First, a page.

Caxton Legal Centre recently made a submission to the Queensland Parliament Legal Affairs and Community Safety Committee on the Anti-Discrimination (Right to Use Gender-Specific Language) Amendment Bill 2018.
The submission reads:
Caxton routinely provides advice and representation to complainants and respondents in matters that fall under the Anti-Discrimination Act 1991. In the 2017/18 financial year Caxton provided 180 advice and representation services to clients concerning discrimination.
Caxton does not consider that it is necessary to amend the Act in the way proposed by the Bill and we do not support the introduction of the Bill.
The preamble to the Anti-Discrimination Act provides that Parliament enacted the Act for the promotion of opportunity for everyone by protecting them from unfair discrimination in certain areas of activity and from sexual harassment and certain objectionable conduct.
The Act achieves this objective by prohibiting unlawful direct or indirect discrimination on the basis of 15 attributes, including sex, gender identity and sexuality.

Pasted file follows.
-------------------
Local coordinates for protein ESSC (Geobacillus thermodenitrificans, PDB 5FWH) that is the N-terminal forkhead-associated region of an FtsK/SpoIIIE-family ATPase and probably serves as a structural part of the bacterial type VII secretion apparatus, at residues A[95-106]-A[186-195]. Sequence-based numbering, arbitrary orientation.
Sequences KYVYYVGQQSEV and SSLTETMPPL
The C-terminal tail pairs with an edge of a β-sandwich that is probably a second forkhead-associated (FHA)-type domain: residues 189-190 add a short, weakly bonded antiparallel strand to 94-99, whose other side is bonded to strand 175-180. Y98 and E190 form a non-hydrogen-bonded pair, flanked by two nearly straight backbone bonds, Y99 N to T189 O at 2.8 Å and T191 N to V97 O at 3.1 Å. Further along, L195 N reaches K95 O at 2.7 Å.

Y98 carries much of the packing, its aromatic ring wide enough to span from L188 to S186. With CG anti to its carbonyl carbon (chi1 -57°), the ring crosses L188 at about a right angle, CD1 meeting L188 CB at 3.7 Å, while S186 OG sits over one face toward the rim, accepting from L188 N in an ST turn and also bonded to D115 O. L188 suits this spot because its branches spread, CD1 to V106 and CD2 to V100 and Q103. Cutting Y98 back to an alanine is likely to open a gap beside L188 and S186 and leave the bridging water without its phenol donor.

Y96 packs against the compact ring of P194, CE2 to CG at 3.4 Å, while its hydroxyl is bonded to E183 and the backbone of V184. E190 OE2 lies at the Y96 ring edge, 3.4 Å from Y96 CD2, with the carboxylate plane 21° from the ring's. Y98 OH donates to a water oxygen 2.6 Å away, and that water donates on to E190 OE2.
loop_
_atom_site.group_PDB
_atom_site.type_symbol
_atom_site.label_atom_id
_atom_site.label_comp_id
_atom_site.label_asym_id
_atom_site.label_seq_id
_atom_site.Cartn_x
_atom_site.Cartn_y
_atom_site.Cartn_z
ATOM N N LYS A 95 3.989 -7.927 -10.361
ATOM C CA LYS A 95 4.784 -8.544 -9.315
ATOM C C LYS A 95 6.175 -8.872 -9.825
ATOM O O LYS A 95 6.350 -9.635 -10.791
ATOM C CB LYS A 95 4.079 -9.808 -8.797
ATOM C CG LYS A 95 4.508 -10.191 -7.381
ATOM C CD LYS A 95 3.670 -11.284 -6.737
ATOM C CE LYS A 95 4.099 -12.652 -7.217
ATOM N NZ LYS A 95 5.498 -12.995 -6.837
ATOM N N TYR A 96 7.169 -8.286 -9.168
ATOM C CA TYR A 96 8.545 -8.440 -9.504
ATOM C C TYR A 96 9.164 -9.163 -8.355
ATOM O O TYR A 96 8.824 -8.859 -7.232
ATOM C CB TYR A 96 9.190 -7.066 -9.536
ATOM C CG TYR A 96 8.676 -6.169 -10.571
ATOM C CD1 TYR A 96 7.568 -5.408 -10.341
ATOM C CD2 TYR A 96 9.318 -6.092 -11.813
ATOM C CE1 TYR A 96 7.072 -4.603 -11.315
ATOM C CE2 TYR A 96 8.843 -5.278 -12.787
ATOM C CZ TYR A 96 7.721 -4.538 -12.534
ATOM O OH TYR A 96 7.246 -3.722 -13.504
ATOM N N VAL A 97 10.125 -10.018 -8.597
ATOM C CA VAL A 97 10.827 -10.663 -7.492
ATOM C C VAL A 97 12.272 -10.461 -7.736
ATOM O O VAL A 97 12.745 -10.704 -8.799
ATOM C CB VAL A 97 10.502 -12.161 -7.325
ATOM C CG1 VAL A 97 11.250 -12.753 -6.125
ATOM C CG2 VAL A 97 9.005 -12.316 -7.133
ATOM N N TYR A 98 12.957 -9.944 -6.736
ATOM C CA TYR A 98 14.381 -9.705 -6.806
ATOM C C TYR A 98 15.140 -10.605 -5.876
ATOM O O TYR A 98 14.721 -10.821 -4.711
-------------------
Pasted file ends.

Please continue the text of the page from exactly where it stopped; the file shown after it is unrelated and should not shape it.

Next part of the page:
The Bill effectively seeks to treat the ‘use of gender specific language’ as a protected attribute.
All attributes protected in the current Act were included to ensure protection of the human rights of particular groups of people who do not fully enjoy their fundamental rights in public life and are more vulnerable to human rights violations.
Those in our society who wish to use gender specific language do not have any particular vulnerability which requires protection. In fact, the promotion of such a ‘right’ is likely to expose those people with the attribute of gender identity or who are transgender, gender diverse or intersex to increased discrimination.
In our experience, the use of gendered language (such as pronouns), which does not accord with the gender identity of transgender and gender diverse people is a persistent feature in many of their lives. In our view, the inadvertent use of an incorrect gender pronoun will not amount to unlawful discrimination. However, deliberate and persistent mis-gendering of a transgender or gender diverse person causes significant harm.
The Act should not be amended to promote conduct which could cause significant harm to a vulnerable group which the Act also seeks to protect.
Read the complete submission here.